A press conference at Paducah City Hall on Wednesday afternoon celebrated the announcement that the U.S. Department of Transportation would be awarding $10.4 million toward the Paducah Riverfront Infrastructure Improvement Project.
The funds come through a DOT program known as the Better Utilizing Investments to Leverage Development (BUILD) grant, which the city applied for jointly with the Paducah-McCracken County Riverport Authority in July.
"What a big deal for our community," Paducah Mayor Brandi Harless said. "This investment in our riverfront will allow us to finish out the Riverfront Commons area, maximizing the connections between the convention center and downtown, provide a multi-modal experience for our visitors and our citizens, improve accessibility for our residents with disabilities, improve security on our riverfront, add Wi-Fi and broadband capabilities, add bus terminals and bike rentals and develop a steamboat excursion pier and plaza for the many riverboats who come to visit our city."
Harless thanked Senate Majority Leader Mitch McConnell and Department of Transportation Secretary Elaine Chao for their continued support of development in Paducah. The mayor went on to thank a litany of local elected officials, both past and present, who "kept pushing this ball down the court. We are proud to be making a slam dunk and finish what you started."
Other speakers at the conference included City Commissioner and Paducah Area Chamber of Commerce President Sandra Wilson, McConnell representative Morgan Alvey and City Manager Jim Arndt, who called the grant a "monumental occasion."
A release from McConnell, who contacted the assistant secretary at DOT in support of the project's application, preceded the press conference.
"The Paducah community continues to tap into its beautiful geography at the heart of our nation's inland waterways network," McConnell said. "With this BUILD grant, Paducah can continue creating new opportunities for tourism, recreation and commerce along the riverfront in support of good jobs and economic growth."
The initial proposal was comprised of two components, a Riverfront Commons -- increasing accessibility and safety in the area while adding an excursion pier, plaza, transient dock landing and improvements to the roads and paths -- and continued development of the riverport with the construction of a container transfer yard, which would allow the local riverport authority to handle general and containerized cargo. Only the Riverfront Commons portion received funding.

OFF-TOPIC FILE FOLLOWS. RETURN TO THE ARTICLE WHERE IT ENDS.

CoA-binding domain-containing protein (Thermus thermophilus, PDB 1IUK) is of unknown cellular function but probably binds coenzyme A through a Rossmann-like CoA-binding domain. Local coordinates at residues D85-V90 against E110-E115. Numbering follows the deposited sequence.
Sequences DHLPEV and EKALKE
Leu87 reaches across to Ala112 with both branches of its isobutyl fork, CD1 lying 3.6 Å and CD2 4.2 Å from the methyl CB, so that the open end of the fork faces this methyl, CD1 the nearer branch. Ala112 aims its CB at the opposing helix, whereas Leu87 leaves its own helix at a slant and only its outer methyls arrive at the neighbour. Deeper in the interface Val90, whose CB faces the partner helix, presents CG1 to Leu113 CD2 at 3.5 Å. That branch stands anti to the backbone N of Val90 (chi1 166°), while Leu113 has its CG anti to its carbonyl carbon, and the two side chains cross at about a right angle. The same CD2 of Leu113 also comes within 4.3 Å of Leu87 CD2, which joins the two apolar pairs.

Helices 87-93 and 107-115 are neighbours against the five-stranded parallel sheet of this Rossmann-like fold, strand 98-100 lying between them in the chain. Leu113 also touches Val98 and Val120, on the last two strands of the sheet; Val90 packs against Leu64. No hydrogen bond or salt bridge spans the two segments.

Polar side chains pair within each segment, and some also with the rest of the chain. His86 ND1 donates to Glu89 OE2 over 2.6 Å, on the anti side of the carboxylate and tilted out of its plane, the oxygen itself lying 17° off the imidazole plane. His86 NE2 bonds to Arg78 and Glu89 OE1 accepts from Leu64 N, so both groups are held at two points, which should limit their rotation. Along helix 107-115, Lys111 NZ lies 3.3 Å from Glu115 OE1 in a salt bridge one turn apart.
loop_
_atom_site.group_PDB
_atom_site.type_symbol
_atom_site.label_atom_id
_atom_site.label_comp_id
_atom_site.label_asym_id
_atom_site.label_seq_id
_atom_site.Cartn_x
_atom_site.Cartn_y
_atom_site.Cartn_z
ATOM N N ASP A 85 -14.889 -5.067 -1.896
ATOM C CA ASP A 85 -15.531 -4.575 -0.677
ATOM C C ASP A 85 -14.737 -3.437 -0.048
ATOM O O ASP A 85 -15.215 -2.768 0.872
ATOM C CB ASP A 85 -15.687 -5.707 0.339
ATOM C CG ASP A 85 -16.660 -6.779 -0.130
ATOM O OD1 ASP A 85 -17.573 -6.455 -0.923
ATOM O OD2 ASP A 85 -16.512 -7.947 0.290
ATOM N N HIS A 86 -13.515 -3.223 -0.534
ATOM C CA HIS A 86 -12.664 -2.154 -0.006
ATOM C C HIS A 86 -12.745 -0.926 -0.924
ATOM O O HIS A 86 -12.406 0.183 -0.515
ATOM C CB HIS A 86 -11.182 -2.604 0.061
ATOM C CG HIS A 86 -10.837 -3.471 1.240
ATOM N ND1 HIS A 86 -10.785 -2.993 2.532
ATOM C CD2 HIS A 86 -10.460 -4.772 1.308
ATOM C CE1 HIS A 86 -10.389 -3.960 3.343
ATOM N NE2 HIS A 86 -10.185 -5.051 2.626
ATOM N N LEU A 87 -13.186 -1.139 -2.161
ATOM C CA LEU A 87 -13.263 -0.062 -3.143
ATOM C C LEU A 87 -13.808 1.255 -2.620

Because the riverport development portion did not move forward, the estimated project cost dropped from $16.8 million to $11.5 million. The city will be adding $1.1 million in matching funds from undesignated cash reserves to complete the project. Arndt estimates that the project could be complete in two years time.
Harless pointed out that this isn't the only development project in progress along the Ohio River.
"Between this project, the TIF (Tax Infrastructure Finance) district and the opportunity zone designation, our riverfront and downtown have a very bright future ahead of us," she explained.
The TIF project, which diverts state tax dollars for use in local development, would see the development of a new downtown hotel, additional off-street parking, public open space, as well as mixed-use residential and commercial buildings.
Opportunity Zones, a project that came as a result of 2017 federal tax legislation, allow local and national investors to receive capital gains tax benefits by investing in one of the 28 zones in Kentucky, two of which are in downtown Paducah.
Continuing to push the development of the riverfront area, Harless added, is of paramount importance when it comes to preserving the culture of our community.
"That river is what made us a city, and our downtown is what makes us unique," she said. "It's the beginnings of our existence here, and it deserves to be honored and for us to take full advantage of its potential."